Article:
The whole mess points out the inherently political nature of banking, and how the political bargain (in the phrase of Calomaris and Haber in Fragile by Design) has changed. As they show quite persuasively (as have others, such as Ragu Rajan), the pre-crisis political bargain was that banks would facilitate income redistribution policy by provide credit to low income individuals. This seeded the crisis (though like any complex event, there were myriad other contributing causal factors), the political aftershocks of which are being felt to this day. Banking became a pariah industry, as the very large legal settlements extracted by governments indicate.

The difficulty, of course, is that banks are still big and systemically important, and as the Deutsche Bank situation demonstrates, punishing for past misdeeds that contributed to the last crisis could, if taken too far, create a new one. This is particularly true in the Brave New World of post-crisis monetary policy, with its zero or negative interest rates, which makes it very difficult for banks to earn a profit by doing business the old fashioned way (borrow at 3, lend at 6, hit the links by 3) as politicians claim that they desire.

It is definitely desirable to have mechanisms to hold financial malfeasors accountable, but the Deutsche episode illustrates several difficulties. The first is that even the biggest entities can be judgment proof, and imposing judgments on them can have disastrous economic externalities. Another is that there is a considerable degree of arbitrariness in the process, and the results of the process. There is little due process here, and the risks and costs of litigation mean that the outcome of attempts to hold bankers accountable is the result of a negotiation between the state and large financial institutions that is carried out in a highly politicized environment in which emotions and narratives are likely to trump facts. There is room for serious doubt about the quality of justice that results from this process. Waving multi-billion dollar scalps may be emotionally and politically satisfying, but arbitrariness in the process and the result means that the law and regulation will not have an appropriate deterrence effect. If it is understood that fines are the result of a political lottery, the link between conduct and penalty is tenuous, at best, meaning that the penalties will be a very poor way of deterring bad conduct.

Further, it must always be remembered that what happened in the 2000s (and what happened prior to every prior banking crisis) was the result of a political bargain. Holding bankers to account for abusing the terms of the bargain is fine, but unless politicians and regulators are held to account, there will be future political bargains that will result in future crises. To have a co-conspirator in the deals that culminated in the financial crisis–the US government–hold itself out as the judge and jury in these matters will not make things better. It is likely to make things worse, because it only increases the politicization of finance. Since that politicization is is at the root of financial crises, that is a disturbing development indeed.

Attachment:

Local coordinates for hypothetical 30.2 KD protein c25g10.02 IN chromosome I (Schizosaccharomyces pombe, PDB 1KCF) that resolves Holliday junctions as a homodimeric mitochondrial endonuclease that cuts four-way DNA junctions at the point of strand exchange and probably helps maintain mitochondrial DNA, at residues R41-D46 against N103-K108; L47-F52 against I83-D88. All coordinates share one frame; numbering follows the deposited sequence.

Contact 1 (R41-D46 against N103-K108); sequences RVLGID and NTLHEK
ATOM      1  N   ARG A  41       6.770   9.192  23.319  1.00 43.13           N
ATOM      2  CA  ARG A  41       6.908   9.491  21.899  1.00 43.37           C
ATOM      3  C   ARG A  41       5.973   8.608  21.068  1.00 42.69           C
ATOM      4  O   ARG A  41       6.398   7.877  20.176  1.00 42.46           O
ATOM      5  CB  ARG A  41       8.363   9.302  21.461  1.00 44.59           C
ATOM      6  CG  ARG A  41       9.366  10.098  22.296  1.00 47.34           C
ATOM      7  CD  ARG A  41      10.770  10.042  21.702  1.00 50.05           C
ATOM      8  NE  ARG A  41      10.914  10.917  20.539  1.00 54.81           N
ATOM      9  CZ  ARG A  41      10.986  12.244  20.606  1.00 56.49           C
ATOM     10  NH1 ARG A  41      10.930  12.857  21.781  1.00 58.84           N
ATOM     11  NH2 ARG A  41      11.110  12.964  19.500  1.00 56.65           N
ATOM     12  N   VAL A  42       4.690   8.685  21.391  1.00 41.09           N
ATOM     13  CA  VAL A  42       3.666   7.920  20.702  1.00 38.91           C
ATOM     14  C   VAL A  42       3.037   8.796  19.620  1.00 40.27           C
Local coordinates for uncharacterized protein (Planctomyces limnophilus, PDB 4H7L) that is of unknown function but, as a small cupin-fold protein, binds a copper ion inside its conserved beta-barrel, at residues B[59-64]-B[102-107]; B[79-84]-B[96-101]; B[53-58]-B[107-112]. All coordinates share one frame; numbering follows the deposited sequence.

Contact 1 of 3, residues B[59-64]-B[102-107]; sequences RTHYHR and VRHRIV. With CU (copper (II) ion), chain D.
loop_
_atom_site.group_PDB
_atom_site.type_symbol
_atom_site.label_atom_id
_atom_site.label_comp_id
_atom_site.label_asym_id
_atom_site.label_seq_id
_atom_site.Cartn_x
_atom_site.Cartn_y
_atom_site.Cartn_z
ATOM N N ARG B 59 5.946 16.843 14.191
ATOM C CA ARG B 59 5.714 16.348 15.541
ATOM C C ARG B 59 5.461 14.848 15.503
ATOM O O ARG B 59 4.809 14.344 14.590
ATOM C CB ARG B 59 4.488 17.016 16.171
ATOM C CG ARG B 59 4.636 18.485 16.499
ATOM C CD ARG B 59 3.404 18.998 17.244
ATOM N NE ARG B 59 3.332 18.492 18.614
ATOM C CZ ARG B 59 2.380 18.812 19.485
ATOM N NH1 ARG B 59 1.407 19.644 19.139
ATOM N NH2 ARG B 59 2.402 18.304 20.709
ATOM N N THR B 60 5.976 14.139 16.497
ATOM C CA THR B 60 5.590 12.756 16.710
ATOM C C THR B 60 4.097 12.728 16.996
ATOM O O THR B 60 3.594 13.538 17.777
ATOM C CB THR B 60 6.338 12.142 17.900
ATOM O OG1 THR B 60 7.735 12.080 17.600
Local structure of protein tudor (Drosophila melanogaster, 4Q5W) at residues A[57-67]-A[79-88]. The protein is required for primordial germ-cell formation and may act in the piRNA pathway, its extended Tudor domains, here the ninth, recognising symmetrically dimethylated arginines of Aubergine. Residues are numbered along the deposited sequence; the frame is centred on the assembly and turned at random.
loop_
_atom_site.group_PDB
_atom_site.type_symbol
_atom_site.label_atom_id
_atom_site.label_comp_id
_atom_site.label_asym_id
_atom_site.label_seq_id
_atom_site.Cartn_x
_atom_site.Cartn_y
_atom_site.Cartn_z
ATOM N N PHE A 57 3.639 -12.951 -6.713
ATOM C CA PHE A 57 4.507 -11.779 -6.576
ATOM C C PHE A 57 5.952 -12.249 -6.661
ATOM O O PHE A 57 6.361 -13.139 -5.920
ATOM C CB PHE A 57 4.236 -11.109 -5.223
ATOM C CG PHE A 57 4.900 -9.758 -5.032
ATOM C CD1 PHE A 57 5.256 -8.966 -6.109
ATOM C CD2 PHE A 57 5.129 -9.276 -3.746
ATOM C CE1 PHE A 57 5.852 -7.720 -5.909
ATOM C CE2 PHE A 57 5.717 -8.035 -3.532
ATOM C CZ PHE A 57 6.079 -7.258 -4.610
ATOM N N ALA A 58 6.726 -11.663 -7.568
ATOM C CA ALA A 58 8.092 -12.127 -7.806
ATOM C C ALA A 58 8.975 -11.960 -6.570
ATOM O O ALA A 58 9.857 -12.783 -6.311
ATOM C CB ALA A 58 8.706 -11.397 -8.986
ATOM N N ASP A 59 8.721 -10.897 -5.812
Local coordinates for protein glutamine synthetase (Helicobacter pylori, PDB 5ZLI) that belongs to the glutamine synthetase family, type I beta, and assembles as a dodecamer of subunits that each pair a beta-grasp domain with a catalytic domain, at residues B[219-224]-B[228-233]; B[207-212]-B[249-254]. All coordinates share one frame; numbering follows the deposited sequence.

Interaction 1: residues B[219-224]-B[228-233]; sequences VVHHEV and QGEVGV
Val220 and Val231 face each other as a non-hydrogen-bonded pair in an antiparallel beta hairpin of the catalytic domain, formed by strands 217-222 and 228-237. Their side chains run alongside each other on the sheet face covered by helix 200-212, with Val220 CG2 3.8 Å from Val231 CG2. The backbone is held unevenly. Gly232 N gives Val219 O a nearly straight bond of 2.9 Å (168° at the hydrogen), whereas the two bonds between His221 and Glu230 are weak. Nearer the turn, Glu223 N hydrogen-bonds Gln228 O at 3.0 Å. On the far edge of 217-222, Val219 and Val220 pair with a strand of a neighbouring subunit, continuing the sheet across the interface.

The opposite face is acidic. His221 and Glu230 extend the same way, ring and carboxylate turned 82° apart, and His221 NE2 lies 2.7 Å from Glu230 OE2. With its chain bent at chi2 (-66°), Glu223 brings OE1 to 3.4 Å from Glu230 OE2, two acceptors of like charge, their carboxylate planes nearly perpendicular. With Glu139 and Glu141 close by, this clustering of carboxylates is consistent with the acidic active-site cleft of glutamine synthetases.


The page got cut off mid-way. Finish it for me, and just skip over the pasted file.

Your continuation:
So yes, bankers should be at the bar. But they should not be alone. And they should be joined there by the very institutions who presume to bring them to justice.

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September 26, 2016

Laissez les bons temps rouler!

Filed under: Commodities,Derivatives,Economics,Energy — The Professor @ 12:07 pm

One of the great myths of commodity futures trading is the “roll return,” which Bloomberg writes about here (bonus SWP quote–but he left out the good stuff!, so I’ll have to fill that in here). Consider the oil market, which is currently in a contango, with the November WTI future ($45.99/bbl) trading below the December ($46.52/bbl). This is supposedly bad for those with a long ETF position, or an index position that includes many commodities in contango, because when the position is “rolled” forward in a couple weeks as the November contracts moves towards expiration, the investor will sell the November contract at a lower price than he buys the December, thereby allegedly causing a loss. The investor could avoid this, supposedly, by holding inventory of the spot commodity.

The flip side of this allegedly occurs when the market is in backwardation: the expiring contract is sold at a higher price than the next deferred contract is bought, thereby supposedly allowing the investor to capture the backwardation, whereas since spot prices tend to be trending down in these conditions, holders of the spot lose.

This is wrong, for two reasons. First, it gets the accounting wrong, by starting in the middle of the investment. The profit or loss on the November crude futures position depends on the difference between the price at which the November was sold in early October and bought in early September, not the difference between the price at which the November is sold and the December is bought in early October. Similarly, in November, the P/L on the December position will be the difference between sell and buy prices for the December futures, not the difference between the prices of the December and January futures in early December.  You need to compare apples to apples: the “roll return” compares apples and oranges.